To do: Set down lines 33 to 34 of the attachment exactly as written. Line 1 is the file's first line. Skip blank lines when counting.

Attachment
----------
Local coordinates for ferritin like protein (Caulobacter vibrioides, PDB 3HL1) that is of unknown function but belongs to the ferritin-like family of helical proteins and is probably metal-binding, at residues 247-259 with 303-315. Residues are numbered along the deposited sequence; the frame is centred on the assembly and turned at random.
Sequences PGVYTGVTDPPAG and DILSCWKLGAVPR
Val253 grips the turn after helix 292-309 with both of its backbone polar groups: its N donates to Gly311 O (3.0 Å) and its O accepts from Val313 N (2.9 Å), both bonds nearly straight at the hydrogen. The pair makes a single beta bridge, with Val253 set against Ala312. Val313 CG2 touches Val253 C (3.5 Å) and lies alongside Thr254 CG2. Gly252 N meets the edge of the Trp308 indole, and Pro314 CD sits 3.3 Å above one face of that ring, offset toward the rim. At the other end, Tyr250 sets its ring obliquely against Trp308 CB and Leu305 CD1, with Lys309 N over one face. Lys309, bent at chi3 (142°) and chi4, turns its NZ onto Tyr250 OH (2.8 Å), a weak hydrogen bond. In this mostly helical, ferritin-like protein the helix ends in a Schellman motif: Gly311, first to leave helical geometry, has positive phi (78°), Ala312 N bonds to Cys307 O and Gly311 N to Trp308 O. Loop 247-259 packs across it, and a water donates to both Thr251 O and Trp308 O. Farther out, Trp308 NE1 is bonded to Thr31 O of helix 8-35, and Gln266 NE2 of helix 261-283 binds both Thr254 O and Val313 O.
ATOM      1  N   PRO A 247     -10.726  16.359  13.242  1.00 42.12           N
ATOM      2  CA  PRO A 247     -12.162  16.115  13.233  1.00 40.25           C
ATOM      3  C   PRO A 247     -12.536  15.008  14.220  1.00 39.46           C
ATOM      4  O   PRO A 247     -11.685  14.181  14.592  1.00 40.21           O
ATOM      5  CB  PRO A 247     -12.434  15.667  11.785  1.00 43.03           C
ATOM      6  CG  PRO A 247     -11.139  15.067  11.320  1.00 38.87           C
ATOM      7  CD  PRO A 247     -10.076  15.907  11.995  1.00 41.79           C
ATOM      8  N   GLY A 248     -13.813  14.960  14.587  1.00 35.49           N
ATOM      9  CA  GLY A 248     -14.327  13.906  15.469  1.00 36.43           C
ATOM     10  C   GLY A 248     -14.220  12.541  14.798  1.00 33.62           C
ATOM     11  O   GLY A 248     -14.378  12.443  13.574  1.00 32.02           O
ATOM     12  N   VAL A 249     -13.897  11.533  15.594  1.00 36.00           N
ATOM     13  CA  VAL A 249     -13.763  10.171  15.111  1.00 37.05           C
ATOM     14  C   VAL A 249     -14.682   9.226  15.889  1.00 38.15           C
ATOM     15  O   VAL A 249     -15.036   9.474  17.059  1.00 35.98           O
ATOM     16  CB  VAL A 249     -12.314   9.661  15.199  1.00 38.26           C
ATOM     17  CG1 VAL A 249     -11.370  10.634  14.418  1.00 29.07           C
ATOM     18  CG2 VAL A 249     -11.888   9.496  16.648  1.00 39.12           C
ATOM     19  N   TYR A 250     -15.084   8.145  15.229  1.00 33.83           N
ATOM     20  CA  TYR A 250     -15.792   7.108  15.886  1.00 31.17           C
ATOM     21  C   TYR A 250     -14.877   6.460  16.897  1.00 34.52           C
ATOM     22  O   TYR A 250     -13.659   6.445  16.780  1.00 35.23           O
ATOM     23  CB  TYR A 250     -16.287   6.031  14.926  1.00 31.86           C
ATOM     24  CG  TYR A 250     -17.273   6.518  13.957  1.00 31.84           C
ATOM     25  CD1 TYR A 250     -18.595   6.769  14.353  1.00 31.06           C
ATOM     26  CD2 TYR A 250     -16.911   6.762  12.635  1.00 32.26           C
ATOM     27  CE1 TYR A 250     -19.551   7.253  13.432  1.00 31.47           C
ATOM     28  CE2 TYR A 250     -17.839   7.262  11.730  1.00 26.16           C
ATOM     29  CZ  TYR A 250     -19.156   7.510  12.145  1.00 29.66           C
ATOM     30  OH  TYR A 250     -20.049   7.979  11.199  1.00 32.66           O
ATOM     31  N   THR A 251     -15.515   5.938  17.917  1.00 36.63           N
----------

ATOM     30  OH  TYR A 250     -20.049   7.979  11.199  1.00 32.66           O
ATOM     31  N   THR A 251     -15.515   5.938  17.917  1.00 36.63           N